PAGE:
Recently there was another headlines reported in many papers “51% citizens cutting spending to cope with high fuel prices : Survey.” This was again misleading because survey was based on unrepresentative sample which was never highlighted.
It is true that some countries do sell petrol below cost. They are oil exporting countries — often ruled by autocrats or dictators. To ‘pacify’ their citizens, they buy goodwill by selling below cost. In Venezuela, petrol costs Rs. 1.45 per litre and in Iran, Rs. 4.50 per litre. On the other hand there are 41 countries — both developed and developing — where petrol is sold for more than Rs. 100 per litre. Each country has its own political compulsion and India need not be influenced by their pricing policies including that of our neighbours where petrol is cheaper than in India.
There is the unintended benefit of higher petrol price resulting in faster adaption of Electric Vehicles (EVs). This will result in reduction of greenhouse gas producing fossil fuels and India contributing to fight climate change. As reported in Financial Express, there are more footfalls of consumers looking for electric vehicles who want to buy or exchange their internal combustion engine bikes for EVs as petrol prices hit Rs. 100 a liter.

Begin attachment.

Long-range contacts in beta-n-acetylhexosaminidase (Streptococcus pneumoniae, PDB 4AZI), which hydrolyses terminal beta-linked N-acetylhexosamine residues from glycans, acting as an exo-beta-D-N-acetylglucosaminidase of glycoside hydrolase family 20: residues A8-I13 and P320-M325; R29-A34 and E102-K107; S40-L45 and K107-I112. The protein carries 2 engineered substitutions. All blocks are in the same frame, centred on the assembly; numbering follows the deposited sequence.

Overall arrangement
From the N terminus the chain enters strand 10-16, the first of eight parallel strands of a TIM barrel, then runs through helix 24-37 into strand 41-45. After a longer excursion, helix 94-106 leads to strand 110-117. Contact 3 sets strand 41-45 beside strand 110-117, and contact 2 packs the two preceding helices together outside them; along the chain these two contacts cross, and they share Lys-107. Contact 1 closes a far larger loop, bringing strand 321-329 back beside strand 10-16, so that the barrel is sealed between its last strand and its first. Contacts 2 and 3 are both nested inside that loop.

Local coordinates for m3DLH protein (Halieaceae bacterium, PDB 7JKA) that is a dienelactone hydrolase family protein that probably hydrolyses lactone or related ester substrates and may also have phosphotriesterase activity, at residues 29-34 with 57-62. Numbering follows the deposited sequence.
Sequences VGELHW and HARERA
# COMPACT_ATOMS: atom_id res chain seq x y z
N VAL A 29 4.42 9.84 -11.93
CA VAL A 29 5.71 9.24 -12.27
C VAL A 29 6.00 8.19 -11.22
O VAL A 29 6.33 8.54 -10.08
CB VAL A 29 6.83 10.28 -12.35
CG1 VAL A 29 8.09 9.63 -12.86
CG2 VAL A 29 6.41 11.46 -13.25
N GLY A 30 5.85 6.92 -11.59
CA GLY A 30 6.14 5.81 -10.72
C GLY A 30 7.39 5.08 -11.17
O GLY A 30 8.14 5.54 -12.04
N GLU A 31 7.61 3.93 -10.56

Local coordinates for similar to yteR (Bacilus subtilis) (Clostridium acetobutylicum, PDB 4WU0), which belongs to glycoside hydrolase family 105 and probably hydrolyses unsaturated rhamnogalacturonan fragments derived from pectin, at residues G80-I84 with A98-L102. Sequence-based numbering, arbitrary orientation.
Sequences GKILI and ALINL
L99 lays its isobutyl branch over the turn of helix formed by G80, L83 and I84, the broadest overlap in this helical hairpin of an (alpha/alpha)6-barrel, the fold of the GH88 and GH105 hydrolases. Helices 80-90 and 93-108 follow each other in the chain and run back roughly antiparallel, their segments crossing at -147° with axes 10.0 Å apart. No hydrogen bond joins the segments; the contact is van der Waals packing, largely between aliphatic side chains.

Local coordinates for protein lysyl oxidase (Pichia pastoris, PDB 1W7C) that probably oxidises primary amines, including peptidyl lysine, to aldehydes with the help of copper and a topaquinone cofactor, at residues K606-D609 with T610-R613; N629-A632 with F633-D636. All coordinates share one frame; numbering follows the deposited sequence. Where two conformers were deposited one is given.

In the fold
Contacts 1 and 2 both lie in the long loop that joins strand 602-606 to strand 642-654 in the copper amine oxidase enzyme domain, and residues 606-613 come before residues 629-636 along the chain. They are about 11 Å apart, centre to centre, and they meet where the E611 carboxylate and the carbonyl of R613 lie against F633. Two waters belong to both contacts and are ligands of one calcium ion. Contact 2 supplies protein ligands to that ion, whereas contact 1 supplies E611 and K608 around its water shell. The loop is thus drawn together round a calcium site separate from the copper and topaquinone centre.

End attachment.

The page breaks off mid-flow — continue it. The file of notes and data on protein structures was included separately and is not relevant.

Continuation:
Though strong and convincing argument can be made to justify higher fuel price from economic and environmental points of view, it will be finally decided on political expediency. Already some poll-bound States have cut their State taxes. But who will suffer? As argued in this article, it is the common man who pays either through higher inflation or losing welfare projects. Rich and middle class will again be the winners.